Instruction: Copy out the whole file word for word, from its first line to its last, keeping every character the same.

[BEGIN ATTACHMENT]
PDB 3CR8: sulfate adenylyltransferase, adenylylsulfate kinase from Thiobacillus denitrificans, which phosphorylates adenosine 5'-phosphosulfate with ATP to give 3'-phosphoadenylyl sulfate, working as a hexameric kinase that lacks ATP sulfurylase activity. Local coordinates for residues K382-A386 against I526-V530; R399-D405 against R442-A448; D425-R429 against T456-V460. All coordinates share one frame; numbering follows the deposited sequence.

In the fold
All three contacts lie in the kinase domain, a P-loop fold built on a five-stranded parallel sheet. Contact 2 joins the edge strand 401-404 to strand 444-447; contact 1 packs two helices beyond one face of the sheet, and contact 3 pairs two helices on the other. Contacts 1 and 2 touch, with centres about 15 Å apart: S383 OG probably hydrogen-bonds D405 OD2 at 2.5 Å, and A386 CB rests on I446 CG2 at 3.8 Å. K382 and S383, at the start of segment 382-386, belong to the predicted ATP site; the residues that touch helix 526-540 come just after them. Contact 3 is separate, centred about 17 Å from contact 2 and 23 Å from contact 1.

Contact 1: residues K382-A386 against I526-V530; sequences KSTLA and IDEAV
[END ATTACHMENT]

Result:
PDB 3CR8: sulfate adenylyltransferase, adenylylsulfate kinase from Thiobacillus denitrificans, which phosphorylates adenosine 5'-phosphosulfate with ATP to give 3'-phosphoadenylyl sulfate, working as a hexameric kinase that lacks ATP sulfurylase activity. Local coordinates for residues K382-A386 against I526-V530; R399-D405 against R442-A448; D425-R429 against T456-V460. All coordinates share one frame; numbering follows the deposited sequence.

In the fold
All three contacts lie in the kinase domain, a P-loop fold built on a five-stranded parallel sheet. Contact 2 joins the edge strand 401-404 to strand 444-447; contact 1 packs two helices beyond one face of the sheet, and contact 3 pairs two helices on the other. Contacts 1 and 2 touch, with centres about 15 Å apart: S383 OG probably hydrogen-bonds D405 OD2 at 2.5 Å, and A386 CB rests on I446 CG2 at 3.8 Å. K382 and S383, at the start of segment 382-386, belong to the predicted ATP site; the residues that touch helix 526-540 come just after them. Contact 3 is separate, centred about 17 Å from contact 2 and 23 Å from contact 1.

Contact 1: residues K382-A386 against I526-V530; sequences KSTLA and IDEAV